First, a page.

Americans pay somewhere from $3.75 billion to $7.5 billion in traffic citations every year.
The average ticket costs $152, including fees, although rates vary substantially depending on the nature of the offense and the laws of the state. In any case, you certainly don't want a citation, so if you see flashing red-and-blue lights in your rearview mirror, you'd better be on your best behavior.
Police don't really want to give you a ticket, but it's their job. Fortunately, they're more than willing to help you keep your record clean, provided that you're willing to listen to some common-sense advice. Here are a few ways to improve your chances of driving away with a warning.
1. "Don't have a bad driving record."
Reddit user AlphaAgain contributed this no-nonsense tip. "I don't care how nice you are. You're not getting a break if you get two tickets a year."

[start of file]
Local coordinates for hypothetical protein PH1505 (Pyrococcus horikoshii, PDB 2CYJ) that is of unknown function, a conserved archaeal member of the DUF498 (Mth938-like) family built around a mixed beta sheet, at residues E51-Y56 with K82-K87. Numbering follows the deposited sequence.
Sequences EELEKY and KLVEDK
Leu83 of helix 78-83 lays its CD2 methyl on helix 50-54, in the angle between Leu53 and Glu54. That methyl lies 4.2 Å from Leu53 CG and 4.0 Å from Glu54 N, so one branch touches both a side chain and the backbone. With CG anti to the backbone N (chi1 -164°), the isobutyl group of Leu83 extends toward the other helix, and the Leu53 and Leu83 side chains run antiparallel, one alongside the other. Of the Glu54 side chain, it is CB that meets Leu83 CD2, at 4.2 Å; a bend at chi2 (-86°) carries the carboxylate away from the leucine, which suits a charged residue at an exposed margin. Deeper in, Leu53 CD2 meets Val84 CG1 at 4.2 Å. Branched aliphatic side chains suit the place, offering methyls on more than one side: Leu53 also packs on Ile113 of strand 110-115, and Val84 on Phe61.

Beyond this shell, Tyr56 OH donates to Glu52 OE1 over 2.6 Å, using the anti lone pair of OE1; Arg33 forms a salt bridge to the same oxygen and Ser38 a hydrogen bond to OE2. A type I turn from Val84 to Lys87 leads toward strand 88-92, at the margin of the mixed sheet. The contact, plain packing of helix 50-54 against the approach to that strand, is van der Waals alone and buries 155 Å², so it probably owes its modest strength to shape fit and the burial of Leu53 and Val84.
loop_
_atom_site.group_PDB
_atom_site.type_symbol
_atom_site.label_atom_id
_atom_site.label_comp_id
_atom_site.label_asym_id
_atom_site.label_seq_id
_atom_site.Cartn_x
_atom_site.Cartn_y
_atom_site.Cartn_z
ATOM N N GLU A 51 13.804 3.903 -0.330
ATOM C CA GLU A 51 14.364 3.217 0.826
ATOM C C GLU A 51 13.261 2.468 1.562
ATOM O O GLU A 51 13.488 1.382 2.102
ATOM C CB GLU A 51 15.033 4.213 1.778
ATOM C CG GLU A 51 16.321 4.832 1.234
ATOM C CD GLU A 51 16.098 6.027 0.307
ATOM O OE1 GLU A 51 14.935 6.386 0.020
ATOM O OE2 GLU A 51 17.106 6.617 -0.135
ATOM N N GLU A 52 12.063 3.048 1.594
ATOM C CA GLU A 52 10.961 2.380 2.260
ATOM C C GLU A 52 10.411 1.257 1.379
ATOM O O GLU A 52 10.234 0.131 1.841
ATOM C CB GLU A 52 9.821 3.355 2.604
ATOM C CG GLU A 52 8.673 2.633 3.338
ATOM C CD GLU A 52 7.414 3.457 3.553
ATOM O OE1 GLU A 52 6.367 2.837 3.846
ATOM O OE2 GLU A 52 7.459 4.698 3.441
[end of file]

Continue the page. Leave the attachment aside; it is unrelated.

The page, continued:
Think you've got a pretty good record? Do the math. According to motorists.org, police issue somewhere between 25 and 50 million traffic tickets each year, and in total, there are about 196 million licensed drivers. If you have two or more citations within a single 12-month period, you're probably doing something wrong.
2. Don't admit guilt.
If you admit you were breaking the law, it makes it real easy for a law enforcement officer to punish you for doing so.
Now, don't go thinking you should plead the fifth as soon as an officer walks up to your car, but recognize that you're not on the stand when police approach you. You don't have to "tell the whole truth and nothing but the truth."
Don't confuse this with feeding an officer a lie—they'll see through that instantly.